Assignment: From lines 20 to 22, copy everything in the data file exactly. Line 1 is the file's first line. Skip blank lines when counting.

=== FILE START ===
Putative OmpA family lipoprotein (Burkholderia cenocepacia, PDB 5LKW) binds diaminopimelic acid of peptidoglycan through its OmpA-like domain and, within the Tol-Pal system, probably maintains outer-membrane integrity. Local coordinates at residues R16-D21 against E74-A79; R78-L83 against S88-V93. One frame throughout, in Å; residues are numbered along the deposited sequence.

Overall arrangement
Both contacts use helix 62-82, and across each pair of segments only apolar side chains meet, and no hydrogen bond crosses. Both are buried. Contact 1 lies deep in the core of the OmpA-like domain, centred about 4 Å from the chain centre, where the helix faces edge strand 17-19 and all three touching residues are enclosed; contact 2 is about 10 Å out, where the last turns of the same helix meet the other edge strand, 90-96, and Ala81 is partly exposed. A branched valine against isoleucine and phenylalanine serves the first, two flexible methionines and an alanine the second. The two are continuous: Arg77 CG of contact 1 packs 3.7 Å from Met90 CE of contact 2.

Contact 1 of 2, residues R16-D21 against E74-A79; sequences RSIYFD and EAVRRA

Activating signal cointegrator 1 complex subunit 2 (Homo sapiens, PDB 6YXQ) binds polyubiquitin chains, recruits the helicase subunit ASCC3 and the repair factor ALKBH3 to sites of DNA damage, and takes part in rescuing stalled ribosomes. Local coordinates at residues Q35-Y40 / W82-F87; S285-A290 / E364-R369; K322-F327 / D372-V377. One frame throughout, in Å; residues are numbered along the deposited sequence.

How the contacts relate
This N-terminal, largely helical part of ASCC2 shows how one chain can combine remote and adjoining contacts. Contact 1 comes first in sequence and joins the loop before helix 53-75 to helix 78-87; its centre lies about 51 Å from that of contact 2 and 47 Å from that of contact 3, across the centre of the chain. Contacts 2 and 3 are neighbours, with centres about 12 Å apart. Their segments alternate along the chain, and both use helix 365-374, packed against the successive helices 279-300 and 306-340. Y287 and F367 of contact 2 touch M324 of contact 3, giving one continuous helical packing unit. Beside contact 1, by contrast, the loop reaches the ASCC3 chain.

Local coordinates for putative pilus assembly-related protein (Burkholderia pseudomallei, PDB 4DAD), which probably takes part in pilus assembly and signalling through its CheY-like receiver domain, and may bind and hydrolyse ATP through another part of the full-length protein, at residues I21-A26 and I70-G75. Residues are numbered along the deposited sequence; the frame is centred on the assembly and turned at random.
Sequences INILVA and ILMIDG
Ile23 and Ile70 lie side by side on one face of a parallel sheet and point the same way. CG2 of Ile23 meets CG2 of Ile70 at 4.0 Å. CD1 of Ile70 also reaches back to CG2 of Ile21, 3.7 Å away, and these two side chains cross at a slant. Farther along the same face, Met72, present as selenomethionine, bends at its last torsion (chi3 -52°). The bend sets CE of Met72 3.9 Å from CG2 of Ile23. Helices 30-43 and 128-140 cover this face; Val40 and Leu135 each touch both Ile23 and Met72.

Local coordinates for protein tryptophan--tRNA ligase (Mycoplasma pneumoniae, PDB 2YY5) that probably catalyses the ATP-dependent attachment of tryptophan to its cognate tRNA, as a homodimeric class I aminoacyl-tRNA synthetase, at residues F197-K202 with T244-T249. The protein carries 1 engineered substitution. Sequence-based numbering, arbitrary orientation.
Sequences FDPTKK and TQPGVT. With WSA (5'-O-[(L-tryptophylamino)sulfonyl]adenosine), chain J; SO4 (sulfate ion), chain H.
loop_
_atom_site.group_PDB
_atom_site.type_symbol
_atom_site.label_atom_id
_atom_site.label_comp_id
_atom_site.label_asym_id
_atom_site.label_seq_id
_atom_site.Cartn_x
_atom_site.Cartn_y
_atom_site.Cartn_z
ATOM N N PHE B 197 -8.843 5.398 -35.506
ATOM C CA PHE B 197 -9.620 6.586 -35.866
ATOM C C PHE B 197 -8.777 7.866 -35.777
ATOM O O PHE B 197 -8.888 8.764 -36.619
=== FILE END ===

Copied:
_atom_site.Cartn_x
_atom_site.Cartn_y
_atom_site.Cartn_z